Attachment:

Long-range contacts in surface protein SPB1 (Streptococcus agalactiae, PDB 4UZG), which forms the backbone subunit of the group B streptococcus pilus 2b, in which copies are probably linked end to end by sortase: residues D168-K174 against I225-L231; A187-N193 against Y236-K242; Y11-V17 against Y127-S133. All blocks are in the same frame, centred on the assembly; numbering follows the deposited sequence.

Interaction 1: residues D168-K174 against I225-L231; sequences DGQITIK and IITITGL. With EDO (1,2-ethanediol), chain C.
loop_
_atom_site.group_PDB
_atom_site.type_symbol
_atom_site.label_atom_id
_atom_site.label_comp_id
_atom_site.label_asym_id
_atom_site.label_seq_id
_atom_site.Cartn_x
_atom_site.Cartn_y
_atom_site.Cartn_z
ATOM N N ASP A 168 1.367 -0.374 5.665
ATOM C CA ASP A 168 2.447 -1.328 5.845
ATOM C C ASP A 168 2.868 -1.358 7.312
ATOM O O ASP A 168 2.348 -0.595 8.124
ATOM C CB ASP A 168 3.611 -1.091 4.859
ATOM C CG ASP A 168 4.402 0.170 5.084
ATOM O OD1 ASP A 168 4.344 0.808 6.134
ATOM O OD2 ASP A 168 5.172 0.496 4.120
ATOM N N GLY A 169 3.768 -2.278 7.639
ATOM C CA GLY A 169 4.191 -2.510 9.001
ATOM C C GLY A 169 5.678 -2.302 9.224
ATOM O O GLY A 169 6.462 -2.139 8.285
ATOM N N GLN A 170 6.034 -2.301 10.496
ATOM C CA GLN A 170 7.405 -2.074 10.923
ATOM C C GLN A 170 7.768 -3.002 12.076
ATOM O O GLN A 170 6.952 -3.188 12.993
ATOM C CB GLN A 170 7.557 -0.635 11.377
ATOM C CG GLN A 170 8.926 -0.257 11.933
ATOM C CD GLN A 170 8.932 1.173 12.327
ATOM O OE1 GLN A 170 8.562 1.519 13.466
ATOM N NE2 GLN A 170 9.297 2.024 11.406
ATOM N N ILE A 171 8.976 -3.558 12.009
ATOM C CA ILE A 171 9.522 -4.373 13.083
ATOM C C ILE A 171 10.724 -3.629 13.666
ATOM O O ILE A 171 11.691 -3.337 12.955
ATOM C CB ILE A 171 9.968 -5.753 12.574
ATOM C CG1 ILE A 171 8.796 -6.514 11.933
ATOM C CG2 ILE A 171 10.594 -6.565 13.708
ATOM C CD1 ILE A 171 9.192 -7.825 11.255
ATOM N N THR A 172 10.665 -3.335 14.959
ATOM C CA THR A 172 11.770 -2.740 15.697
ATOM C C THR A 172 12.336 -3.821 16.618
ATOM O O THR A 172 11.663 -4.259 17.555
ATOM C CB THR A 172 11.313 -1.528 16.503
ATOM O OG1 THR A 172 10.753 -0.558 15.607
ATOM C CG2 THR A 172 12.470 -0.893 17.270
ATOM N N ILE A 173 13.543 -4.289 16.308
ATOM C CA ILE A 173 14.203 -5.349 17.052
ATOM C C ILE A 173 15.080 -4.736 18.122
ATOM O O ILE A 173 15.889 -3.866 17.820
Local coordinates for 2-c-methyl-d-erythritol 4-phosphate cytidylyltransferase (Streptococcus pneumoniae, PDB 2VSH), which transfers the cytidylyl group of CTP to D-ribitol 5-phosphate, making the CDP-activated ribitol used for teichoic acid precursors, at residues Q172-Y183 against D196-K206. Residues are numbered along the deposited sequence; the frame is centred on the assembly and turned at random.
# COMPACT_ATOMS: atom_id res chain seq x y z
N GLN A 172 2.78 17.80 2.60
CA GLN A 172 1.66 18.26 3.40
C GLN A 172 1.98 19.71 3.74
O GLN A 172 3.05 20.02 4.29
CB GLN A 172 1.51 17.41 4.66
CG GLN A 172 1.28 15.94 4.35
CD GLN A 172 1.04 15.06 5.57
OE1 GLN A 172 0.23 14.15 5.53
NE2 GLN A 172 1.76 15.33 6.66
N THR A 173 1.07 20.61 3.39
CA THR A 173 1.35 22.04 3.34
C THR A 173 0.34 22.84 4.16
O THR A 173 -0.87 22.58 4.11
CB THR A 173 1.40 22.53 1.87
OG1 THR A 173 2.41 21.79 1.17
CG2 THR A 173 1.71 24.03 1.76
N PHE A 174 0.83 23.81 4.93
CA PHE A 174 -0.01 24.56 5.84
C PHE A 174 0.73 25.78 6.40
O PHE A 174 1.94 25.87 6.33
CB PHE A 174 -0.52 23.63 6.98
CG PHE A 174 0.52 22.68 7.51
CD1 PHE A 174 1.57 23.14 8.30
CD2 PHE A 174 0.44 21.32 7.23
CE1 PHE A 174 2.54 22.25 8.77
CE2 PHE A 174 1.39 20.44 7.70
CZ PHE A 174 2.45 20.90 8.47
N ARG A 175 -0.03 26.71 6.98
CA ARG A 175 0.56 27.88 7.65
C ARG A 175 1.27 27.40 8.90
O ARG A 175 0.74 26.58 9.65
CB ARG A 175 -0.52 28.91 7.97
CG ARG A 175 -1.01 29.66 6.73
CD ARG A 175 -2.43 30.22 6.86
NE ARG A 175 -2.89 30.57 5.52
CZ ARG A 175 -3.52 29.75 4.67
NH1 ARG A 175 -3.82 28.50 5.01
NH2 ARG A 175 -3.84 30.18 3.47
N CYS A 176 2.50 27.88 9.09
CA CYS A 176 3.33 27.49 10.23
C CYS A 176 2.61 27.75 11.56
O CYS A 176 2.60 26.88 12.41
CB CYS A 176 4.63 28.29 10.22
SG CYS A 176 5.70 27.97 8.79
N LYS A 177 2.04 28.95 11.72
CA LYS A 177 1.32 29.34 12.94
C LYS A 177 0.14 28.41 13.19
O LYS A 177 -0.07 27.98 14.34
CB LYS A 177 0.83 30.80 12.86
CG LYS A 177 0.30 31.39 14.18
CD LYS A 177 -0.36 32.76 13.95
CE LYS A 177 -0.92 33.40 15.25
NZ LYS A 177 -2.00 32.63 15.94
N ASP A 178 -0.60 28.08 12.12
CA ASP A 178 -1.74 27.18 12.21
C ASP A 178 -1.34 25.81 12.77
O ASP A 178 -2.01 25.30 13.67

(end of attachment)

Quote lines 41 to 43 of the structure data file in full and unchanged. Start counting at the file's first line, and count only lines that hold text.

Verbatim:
ATOM C CD1 ILE A 171 9.192 -7.825 11.255
ATOM N N THR A 172 10.665 -3.335 14.959
ATOM C CA THR A 172 11.770 -2.740 15.697